Student loan forgiveness is now tax-free. Is cancellation coming?

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Student loan issuance is now tax-free thanks to a provision included in the $ 1.9 trillion coronavirus stimulus package that President Joe Biden put into law Thursday.

Previously, any student loan debt canceled by the government was considered taxable and charged at the borrower’s normal income tax rate.

Lawyers and borrowers hope the change will remove an obstacle to the president’s debt relief.

Biden says he supports $ 10,000 student loan forgiveness but is under increasing pressure from members of his own party, lawyers, and borrowers to go further and cancel $ 50,000 per borrower.

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Before the relief bill was passed, any forgiveness plan would have hit borrowers with a huge tax bill.

According to a rough estimate by college graduate Mark Kantrowitz, $ 10,000 cancellations would trigger $ 2,000 in additional taxes for the average borrower. If $ 50,000 per borrower were to be canceled, the average person would have to write a check to the IRS for $ 10,000.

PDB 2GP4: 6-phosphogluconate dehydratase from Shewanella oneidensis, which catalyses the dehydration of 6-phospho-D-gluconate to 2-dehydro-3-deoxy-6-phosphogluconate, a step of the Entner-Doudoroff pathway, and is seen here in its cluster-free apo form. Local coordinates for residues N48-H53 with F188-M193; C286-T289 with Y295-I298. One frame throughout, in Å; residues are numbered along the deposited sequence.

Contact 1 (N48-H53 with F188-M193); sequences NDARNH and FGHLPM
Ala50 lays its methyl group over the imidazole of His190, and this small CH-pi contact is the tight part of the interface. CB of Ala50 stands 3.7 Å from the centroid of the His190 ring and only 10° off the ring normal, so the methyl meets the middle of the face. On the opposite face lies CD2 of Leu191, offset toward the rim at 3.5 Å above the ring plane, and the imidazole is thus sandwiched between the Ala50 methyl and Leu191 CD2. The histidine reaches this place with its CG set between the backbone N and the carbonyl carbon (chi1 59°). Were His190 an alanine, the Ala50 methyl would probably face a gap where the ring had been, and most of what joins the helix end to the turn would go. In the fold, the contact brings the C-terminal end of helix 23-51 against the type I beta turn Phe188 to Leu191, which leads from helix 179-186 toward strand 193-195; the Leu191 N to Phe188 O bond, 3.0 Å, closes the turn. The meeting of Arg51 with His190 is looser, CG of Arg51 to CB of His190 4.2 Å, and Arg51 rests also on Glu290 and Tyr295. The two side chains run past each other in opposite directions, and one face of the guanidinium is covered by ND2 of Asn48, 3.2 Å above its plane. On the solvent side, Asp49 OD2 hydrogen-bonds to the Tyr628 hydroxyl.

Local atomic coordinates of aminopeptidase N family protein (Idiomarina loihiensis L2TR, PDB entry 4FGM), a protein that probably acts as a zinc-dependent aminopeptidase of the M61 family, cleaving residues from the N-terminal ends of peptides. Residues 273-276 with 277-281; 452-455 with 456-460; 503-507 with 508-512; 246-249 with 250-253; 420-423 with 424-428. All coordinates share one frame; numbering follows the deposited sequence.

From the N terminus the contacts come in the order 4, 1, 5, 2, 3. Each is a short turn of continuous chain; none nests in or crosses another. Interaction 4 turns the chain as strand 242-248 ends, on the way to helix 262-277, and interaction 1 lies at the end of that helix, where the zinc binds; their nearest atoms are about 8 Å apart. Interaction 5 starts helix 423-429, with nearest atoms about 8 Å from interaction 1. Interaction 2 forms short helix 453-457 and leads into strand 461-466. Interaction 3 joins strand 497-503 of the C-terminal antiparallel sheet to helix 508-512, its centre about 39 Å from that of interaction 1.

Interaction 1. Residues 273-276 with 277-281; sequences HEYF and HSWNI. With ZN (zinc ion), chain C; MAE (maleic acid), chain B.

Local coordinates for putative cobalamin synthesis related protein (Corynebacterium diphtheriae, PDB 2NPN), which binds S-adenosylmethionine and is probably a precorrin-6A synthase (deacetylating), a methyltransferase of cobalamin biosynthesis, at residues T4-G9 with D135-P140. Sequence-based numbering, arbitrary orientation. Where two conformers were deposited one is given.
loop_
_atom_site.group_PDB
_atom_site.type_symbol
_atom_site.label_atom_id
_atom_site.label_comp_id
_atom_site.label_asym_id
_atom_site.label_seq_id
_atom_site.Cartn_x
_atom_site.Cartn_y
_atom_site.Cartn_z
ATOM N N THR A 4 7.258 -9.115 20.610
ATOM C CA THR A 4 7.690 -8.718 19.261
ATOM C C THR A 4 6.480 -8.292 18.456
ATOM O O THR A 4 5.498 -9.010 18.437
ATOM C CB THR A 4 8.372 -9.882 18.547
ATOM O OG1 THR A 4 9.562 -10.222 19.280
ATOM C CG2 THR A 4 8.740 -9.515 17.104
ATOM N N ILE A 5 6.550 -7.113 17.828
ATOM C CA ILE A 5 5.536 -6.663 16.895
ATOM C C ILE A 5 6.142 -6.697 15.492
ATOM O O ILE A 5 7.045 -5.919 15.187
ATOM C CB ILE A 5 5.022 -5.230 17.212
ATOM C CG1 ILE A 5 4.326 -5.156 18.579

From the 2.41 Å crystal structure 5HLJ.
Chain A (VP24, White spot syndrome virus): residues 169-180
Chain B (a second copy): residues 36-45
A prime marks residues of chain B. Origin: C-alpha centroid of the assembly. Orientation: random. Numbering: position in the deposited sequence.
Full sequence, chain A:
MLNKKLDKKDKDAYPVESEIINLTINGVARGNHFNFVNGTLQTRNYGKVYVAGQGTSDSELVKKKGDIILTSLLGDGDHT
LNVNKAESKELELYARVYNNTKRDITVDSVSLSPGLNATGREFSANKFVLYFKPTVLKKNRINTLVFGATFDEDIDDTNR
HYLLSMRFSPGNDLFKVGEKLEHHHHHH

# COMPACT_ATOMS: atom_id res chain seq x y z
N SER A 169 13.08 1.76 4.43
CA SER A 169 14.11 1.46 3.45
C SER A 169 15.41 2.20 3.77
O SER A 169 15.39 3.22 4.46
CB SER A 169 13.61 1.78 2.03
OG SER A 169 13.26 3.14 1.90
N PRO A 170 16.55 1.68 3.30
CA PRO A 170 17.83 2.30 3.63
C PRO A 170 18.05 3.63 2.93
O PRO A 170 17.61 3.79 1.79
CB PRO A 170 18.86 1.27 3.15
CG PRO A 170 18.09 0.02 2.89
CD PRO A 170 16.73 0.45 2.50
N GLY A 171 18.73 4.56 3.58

The Covid Relief Act ends this policy, and student debts canceled will no longer affect a borrower’s tax liability. The provision will last until 2025 but could be extended or permanent.

“This will pave the way for President Biden to bring real relief to student borrowers without worrying about getting a huge tax bill they can’t afford,” said Ashley Harrington, director of federal prosecution at the Center for Responsible Lending, in an explanation.

What Borrowers Avail To Save

There are around 45 million student loan borrowers in the US

A third of these borrowers are enrolled in “income-based repayment plans”. These plans aim to make borrower payments more affordable by capping their monthly bills to a percentage of their discretionary income and reducing their remaining debt after 20 or 25 years. At that point, their issued loans were treated as income and the IRS sent the borrower a form called 1099-C.

“It’s like someone gave the borrower money to repay the debt,” said Kantrowitz.

The tax burden could be substantial: let’s say a borrower makes approximately $ 85,000 to $ 160,000 at a tax rate of 24%. If they had canceled $ 48,000 in student debt from the government, they might have had to write a check to the IRS for $ 11,520, as exemplified by Kantrowitz.

The borrowers are now off those bills.

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